ROTHSTEIN, Chief Judge.

THIS MATTER comes before the court on several motions for summary judgment. Having reviewed the motions, together with all documents filed in support and in opposition, and having heard argument, the court finds and rules as follows:


A. General Background

In 1964, Time Oil Company ("Time Oil") purchased the real property located at 3011 South Fife Street in Tacoma, Washington (the "Parcel"). Prior to 1964, and subsequent thereto until 1976, an oil recycling facility was operated on the Parcel. Underneath the Parcel and the surrounding properties lies the South Tacoma Channel Aquifer ("Aquifer"). The groundwater in the Aquifer is owned by the State of Washington. Near the Parcel, the City of Tacoma maintains a well, Well 12A, from which it pumps water from the Aquifer during the summer months.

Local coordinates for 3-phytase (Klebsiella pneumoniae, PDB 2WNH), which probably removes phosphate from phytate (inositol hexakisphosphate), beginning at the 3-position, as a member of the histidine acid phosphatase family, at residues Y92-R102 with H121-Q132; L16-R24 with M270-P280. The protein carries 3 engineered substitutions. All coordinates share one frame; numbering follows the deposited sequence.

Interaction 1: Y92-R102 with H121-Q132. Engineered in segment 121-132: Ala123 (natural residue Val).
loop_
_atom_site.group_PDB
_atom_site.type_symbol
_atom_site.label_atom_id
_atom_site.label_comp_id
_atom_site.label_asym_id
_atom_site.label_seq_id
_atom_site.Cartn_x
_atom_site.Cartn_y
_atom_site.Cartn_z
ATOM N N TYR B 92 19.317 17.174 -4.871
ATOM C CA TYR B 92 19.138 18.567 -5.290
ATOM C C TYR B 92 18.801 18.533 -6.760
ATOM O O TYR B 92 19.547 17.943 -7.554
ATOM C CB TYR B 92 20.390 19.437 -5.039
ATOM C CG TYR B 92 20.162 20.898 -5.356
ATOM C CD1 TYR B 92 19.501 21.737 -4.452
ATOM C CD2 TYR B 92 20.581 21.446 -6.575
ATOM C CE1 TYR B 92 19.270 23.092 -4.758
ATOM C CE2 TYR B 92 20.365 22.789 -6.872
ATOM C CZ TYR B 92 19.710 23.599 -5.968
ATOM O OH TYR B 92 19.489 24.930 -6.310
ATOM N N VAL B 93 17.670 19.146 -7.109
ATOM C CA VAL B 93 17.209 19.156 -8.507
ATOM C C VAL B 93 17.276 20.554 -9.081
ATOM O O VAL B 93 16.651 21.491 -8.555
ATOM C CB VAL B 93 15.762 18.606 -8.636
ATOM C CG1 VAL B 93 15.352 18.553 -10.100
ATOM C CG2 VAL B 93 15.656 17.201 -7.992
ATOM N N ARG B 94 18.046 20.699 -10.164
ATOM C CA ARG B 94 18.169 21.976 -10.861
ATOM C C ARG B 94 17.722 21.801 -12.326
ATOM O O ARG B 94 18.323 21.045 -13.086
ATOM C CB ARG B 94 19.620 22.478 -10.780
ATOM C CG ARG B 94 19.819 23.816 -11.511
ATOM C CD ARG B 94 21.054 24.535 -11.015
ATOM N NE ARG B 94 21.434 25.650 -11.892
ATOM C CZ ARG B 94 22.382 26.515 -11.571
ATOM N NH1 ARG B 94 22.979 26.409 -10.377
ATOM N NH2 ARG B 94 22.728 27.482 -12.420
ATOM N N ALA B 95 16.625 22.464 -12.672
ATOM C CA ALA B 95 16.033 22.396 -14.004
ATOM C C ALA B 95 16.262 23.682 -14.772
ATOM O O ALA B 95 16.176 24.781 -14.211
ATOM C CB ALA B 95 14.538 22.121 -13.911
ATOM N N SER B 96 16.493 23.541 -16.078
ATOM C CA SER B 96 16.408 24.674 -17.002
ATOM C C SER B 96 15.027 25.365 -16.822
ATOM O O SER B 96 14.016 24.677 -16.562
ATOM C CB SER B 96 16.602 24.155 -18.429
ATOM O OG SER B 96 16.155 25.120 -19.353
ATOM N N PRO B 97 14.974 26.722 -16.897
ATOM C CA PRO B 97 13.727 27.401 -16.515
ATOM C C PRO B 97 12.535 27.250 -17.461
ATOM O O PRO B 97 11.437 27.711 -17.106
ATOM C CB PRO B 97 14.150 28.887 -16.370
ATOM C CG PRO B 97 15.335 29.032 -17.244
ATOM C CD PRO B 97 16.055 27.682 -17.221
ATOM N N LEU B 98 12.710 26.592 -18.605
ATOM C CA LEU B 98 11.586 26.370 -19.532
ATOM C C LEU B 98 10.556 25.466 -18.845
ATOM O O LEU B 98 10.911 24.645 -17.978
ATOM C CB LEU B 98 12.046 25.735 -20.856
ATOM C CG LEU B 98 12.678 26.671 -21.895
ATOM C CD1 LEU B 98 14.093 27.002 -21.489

In 1981, the United States Environmental Protection Agency ("EPA") detected the following chlorinated organic solvents in Well 12A: trichloroethylene (TCE); tetrachloroethylene (PCE); 1,1,2,2-tetrachloroethane (PCA); and 1,2-trans-dichloroethylene (DCE).1 On May 13, 1982, the EPA advised Time Oil that it had been identified as a potential responsible party ("PRP") of the contamination. See Time Oil Exhibit 65.

Thereafter, in June 1984, the EPA notified Time Oil that its investigation disclosed that Time Oil's property was the principal source of the contamination at Well 12A. Pursuant to CERCLA, the EPA then issued an Administrative Order directing Time Oil to take remedial action. See Amended Complaint, Exhibit 1. Thereafter, beginning in August 1984, Time Oil sent notice of this potential claim to its insurance carriers. See Time Oil Exhibit 6.